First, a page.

The Ontario Teachers’ Federation (OTF) is upset over a court ruling that upheld the Ford government’s mandate requiring that candidate teachers pass a Math Proficiency Test (MPT).
OTF president Yves Durocher put out a statement on Thursday in which he expressed disappointment over the Court of Appeal’s Tuesday ruling.
Durocher called the test “arbitrary,” and said that it will create an unnecessary barrier for candidate teachers trying to enter the profession.
“The MPT works counter to the Government’s own recent steps to shorten the time needed for entry into the profession. The MPT will only further delay certification and will make it harder for teacher candidates to begin their careers as soon as possible,” he said.
The decision by the Ontario Court of Appeal overturned a lower court’s decision that found the test was unconstitutional.
The Ontario Teacher Candidates’ Council argued the test was “unfair to racialized candidates,” claiming that more “racialized” candidates would fail the test than would white candidates.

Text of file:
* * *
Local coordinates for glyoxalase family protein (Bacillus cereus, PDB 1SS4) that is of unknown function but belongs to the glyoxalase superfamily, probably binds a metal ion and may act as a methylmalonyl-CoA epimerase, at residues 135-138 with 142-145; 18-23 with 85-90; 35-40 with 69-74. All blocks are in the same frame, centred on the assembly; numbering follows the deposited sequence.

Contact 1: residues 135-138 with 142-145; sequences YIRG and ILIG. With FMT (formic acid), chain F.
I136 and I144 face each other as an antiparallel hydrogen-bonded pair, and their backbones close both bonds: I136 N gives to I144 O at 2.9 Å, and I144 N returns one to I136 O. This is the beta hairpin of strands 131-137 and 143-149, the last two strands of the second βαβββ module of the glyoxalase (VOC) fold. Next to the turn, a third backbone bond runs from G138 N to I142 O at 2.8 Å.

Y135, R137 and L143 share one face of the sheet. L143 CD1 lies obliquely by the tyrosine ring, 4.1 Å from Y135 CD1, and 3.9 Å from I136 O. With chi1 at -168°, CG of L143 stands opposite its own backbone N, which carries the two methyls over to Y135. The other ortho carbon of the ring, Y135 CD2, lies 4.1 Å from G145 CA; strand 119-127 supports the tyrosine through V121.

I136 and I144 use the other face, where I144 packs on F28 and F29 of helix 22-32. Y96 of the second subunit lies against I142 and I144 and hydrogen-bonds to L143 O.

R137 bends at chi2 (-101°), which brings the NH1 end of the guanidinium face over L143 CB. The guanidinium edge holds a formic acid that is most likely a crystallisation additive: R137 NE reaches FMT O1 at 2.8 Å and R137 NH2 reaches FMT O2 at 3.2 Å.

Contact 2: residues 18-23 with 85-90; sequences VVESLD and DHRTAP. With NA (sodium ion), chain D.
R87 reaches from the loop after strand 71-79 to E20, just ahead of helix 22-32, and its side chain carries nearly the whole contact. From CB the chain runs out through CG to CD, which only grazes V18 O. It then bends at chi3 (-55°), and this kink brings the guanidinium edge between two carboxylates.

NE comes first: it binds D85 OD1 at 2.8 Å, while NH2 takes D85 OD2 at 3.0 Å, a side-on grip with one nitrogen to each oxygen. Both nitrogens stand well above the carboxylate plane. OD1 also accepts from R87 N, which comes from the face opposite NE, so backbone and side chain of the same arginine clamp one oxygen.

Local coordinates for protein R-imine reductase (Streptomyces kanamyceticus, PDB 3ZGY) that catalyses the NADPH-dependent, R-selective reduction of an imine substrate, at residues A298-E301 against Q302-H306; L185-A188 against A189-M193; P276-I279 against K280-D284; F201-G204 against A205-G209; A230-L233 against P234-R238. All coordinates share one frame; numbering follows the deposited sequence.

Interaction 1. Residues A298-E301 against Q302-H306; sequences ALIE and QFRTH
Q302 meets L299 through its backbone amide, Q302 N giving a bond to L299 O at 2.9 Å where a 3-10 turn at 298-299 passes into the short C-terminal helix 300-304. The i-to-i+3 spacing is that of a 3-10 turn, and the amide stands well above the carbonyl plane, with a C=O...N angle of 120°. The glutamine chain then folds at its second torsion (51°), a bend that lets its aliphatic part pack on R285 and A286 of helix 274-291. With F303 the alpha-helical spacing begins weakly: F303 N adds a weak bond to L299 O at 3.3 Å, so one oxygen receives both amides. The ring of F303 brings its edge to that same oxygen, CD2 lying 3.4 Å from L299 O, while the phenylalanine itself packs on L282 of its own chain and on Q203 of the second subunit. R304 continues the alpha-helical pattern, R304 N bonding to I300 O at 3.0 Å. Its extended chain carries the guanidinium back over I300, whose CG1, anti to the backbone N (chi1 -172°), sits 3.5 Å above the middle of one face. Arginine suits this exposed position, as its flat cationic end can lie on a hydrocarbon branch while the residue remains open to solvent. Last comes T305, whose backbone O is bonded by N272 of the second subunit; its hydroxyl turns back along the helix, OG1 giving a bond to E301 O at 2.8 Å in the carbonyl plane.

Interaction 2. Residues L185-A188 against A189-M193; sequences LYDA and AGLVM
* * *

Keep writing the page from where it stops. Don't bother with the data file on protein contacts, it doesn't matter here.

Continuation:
In addition, the decision by the Court of Appeal comes just days after the Canadian Teachers’ Federation sounded alarm bells over what they described in a report as “the teacher retention and recruitment crisis.”
But the Ontario Court of Appeal’s Tuesday ruling said that more recent data shows that there are no discrepancies in outcomes between ethnic groups when everyone was given two shots at the MPT.
Why the test was mandated
Education minister Stephen Lecce of the Progressive Conservatives said the mandate is in response to the fact that the average student’s math proficiency has been trending in the wrong way.
For example, the Education Quality and Accountability Office reported that in 2021-22 only 52% of grade nine students met the provincial standard for math skills, compared to 75% just three years prior.
The mandate was originally issued in 2021, but has been held up by court challenges ever since.
The MPT consists of multiple choice questions that cover what students between grades 3 and 11 are tested on. The exam can be taken multiple times and requires candidate teachers score a 70%.
The test would apply to every teacher, no matter what grade or subject they teach.
The Court decision noted that the Ford government has argued “that it is not discriminatory to require professionals to demonstrate competence in a subject needed to properly perform their jobs, nor is it a disadvantage.”
The Ontario Teachers’ Federation has argued that math proficiency is irrelevant for most teachers and has no impact on student outcomes.
The union represents over 160,000 teachers in all of the province’s publicly-funded schools, including Catholic and francophone.